This issue is not resolved, but behavior changed already in some cases between 2.10 and 2.11. Maybe there is another related issue that caused regression. – Aleksey Izmailov Jun 19 '14 at 4:07
up vote 3 down vote accepted

Looks like what you are trying to do is this:

scala> object Num extends Enumeration {
     |     type Num = Value
     |     val one, two, three, four, five, six, seven, eight, nine = Value
     |   }
defined module Num

scala>   val triples = Num.values.toList.combinations(3)
triples: Iterator[List[Num.Value]] = non-empty iterator

scala> triples.toList
res0: List[List[Num.Value]] = List(List(one, two, three), List(one, two, four), List(one, two, five), List(one, two, six), List(one, two, seven), List(one, two, eight), List(one, two, nine), List(one, three, four), List(one, three, five), List(one, three, six), List(one, three, seven), List(one, three, eight), List(one, three, nine), List(one, four, five), List(one, four, six), List(one, four, seven), List(one, four, eight), List(one, four, nine), List(one, five, six), List(one, five, seven), List(one, five, eight), List(one, five, nine), List(one, six, seven), List(one, six, eight), List(one, six, nine), List(one, seven, eight), List(one, seven, nine), List(one, eight, nine), List(two, three, four), List(two, three, five), List(two, three, six), List(two, three, seven), List(two, three...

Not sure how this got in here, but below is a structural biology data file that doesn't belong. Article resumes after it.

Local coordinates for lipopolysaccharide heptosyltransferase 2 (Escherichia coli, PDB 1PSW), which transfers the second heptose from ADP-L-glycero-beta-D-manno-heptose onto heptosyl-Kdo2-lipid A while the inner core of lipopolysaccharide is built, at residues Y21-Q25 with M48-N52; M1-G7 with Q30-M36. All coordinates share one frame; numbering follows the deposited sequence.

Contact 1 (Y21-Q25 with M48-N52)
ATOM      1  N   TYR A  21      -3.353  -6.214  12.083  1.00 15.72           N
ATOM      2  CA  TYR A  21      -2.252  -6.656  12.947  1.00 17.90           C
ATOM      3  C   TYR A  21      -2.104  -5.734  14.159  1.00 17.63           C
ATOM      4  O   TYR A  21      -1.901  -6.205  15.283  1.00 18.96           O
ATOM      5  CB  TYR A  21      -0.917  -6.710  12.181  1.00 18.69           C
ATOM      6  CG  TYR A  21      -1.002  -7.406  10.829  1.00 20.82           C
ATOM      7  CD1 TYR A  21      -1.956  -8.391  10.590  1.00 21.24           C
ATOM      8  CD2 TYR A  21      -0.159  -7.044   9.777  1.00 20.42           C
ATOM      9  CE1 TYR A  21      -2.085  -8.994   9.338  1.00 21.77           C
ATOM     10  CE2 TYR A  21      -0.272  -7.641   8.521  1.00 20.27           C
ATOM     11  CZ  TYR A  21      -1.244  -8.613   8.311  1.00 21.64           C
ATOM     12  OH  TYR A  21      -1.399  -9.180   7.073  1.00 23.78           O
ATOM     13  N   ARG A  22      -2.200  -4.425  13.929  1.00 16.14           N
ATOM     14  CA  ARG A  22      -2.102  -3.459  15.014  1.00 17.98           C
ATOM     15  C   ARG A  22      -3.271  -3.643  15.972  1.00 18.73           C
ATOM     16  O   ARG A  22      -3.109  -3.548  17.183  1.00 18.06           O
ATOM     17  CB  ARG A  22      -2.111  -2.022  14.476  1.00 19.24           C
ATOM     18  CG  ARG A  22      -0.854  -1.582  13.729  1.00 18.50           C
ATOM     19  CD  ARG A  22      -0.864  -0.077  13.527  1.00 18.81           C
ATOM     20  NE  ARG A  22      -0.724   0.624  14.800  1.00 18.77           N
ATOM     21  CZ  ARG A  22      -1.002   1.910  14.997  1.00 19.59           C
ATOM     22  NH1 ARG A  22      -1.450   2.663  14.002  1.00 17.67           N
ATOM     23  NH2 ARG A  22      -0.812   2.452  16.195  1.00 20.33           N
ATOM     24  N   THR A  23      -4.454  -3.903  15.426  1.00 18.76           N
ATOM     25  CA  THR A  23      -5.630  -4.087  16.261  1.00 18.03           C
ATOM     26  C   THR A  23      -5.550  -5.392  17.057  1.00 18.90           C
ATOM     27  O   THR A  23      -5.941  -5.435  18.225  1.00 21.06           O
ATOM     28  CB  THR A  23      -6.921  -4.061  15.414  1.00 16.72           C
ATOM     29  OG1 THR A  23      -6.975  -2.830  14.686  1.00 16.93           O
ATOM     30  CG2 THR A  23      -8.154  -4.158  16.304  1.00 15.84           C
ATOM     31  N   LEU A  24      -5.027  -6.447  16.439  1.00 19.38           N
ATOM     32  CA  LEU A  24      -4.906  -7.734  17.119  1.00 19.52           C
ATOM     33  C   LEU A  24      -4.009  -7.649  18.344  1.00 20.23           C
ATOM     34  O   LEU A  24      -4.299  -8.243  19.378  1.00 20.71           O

scala> 

If you do something like this then it works:

scala> object Triple {
     |   object Num extends Enumeration {
     |     type Num = Value
     |     val one, two, three, four, five, six, seven, eight, nine = Value
     |   }
     |   val triples = for {
     |     first <- Num.values
     |     second <- Num.values
     |     third <- Num.values
     |     if (first != second)
     |     if (first != third)
     |     if (second != third)
     |   } yield (first, second, third)
     | }
defined module Triple

scala> Triple.triples